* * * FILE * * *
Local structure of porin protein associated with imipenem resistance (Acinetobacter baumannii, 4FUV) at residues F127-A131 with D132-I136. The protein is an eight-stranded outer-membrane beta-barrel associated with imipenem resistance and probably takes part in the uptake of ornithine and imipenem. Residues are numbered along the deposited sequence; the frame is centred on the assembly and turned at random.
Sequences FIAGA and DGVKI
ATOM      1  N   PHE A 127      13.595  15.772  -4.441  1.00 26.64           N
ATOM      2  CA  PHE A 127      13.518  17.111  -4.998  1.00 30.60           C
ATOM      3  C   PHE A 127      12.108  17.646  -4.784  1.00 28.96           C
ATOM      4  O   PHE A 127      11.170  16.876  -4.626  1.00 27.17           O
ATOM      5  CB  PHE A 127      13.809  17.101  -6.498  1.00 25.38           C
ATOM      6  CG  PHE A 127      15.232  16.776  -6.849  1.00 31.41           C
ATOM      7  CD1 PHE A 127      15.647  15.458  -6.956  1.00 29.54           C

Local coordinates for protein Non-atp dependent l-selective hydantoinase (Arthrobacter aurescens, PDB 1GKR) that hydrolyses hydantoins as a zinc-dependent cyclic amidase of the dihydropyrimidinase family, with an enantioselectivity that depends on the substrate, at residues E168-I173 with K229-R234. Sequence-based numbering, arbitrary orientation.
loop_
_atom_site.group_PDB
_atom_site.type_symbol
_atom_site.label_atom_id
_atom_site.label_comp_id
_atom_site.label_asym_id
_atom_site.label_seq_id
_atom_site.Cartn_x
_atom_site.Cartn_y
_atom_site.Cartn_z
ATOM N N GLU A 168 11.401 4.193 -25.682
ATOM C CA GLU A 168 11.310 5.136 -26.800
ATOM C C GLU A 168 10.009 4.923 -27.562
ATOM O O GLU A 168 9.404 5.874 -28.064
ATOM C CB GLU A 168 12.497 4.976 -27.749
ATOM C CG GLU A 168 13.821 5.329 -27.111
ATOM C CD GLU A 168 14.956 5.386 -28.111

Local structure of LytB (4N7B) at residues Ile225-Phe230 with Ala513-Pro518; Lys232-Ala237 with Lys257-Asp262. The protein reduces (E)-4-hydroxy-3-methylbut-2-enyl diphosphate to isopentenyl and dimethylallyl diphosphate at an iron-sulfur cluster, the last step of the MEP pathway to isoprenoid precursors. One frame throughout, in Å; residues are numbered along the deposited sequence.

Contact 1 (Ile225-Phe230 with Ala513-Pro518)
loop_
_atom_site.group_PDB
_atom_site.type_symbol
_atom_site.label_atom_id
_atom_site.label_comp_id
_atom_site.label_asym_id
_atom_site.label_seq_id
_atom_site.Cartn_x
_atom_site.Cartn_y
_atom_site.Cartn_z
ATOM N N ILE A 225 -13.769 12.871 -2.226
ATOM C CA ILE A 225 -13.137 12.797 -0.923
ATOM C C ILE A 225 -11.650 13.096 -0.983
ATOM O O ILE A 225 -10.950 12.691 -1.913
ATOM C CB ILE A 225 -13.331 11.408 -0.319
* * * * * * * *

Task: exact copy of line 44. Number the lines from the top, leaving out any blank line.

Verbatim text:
ATOM C CB ILE A 225 -13.331 11.408 -0.319